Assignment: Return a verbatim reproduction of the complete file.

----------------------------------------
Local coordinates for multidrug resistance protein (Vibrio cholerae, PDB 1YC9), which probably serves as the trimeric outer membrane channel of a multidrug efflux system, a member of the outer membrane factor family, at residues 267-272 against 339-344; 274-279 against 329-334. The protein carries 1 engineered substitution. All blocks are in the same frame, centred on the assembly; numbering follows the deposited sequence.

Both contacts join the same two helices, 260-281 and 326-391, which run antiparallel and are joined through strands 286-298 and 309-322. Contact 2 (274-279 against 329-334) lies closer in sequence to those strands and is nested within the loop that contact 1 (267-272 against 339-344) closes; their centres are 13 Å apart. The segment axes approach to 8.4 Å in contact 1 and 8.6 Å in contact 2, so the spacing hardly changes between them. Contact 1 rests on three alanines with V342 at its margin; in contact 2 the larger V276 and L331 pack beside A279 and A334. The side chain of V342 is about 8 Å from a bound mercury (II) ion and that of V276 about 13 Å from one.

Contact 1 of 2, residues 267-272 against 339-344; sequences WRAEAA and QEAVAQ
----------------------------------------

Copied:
Local coordinates for multidrug resistance protein (Vibrio cholerae, PDB 1YC9), which probably serves as the trimeric outer membrane channel of a multidrug efflux system, a member of the outer membrane factor family, at residues 267-272 against 339-344; 274-279 against 329-334. The protein carries 1 engineered substitution. All blocks are in the same frame, centred on the assembly; numbering follows the deposited sequence.

Both contacts join the same two helices, 260-281 and 326-391, which run antiparallel and are joined through strands 286-298 and 309-322. Contact 2 (274-279 against 329-334) lies closer in sequence to those strands and is nested within the loop that contact 1 (267-272 against 339-344) closes; their centres are 13 Å apart. The segment axes approach to 8.4 Å in contact 1 and 8.6 Å in contact 2, so the spacing hardly changes between them. Contact 1 rests on three alanines with V342 at its margin; in contact 2 the larger V276 and L331 pack beside A279 and A334. The side chain of V342 is about 8 Å from a bound mercury (II) ion and that of V276 about 13 Å from one.

Contact 1 of 2, residues 267-272 against 339-344; sequences WRAEAA and QEAVAQ